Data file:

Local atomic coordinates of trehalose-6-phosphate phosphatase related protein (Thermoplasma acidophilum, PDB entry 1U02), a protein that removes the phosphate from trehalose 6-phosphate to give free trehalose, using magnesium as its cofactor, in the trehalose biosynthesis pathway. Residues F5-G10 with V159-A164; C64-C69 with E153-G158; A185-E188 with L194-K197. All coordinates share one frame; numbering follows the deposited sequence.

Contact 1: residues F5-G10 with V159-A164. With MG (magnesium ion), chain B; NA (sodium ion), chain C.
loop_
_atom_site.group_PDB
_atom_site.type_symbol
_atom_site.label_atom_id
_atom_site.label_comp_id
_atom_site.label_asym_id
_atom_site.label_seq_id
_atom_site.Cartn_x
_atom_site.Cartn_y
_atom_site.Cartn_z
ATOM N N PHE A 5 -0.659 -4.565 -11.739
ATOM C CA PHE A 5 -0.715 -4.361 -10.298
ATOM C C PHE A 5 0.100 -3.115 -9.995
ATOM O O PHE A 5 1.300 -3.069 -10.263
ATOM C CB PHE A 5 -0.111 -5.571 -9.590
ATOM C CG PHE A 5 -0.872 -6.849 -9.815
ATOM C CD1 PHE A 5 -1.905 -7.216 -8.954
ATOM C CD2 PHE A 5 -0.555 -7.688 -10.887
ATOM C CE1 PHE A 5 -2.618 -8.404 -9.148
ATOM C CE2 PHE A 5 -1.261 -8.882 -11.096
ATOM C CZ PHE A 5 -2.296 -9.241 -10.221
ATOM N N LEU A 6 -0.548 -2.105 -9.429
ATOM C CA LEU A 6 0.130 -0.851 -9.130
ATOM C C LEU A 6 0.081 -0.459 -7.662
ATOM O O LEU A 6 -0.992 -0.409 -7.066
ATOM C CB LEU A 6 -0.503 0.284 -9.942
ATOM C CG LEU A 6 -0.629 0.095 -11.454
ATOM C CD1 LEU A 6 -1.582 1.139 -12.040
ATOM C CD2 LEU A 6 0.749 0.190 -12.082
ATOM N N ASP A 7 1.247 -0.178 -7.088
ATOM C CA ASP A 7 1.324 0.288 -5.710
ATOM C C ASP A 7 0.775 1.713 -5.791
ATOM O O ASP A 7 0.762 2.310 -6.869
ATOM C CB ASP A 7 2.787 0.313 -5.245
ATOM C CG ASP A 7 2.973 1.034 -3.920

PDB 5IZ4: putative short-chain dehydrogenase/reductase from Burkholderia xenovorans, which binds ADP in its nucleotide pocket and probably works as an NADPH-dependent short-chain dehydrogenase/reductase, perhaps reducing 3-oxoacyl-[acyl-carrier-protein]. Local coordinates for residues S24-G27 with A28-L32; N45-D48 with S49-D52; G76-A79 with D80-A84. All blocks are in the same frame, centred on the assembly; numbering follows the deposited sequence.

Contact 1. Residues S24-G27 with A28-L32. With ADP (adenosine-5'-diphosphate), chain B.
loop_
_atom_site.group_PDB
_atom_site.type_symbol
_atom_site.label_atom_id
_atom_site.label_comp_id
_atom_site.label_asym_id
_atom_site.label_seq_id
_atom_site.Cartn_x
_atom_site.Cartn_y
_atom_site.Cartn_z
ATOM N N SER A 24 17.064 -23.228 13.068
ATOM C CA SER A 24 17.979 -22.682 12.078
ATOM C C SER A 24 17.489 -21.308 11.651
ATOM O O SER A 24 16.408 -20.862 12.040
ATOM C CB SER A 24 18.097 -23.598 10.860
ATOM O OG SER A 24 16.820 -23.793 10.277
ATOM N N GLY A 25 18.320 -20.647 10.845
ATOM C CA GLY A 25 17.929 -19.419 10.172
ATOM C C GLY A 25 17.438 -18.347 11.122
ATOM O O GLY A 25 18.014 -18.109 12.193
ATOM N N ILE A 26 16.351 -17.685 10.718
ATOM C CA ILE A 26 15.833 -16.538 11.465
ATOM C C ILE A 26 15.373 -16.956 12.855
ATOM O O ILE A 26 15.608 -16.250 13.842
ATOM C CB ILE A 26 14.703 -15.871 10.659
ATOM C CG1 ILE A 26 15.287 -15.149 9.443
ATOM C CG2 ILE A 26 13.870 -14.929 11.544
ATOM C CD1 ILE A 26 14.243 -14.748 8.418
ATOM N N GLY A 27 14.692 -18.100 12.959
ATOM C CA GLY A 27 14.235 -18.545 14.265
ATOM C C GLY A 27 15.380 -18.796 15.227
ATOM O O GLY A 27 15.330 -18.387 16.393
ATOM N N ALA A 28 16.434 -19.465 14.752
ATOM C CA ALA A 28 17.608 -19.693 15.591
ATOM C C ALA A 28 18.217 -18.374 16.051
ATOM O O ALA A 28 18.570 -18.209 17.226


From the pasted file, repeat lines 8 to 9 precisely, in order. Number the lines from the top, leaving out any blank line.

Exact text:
_atom_site.label_asym_id
_atom_site.label_seq_id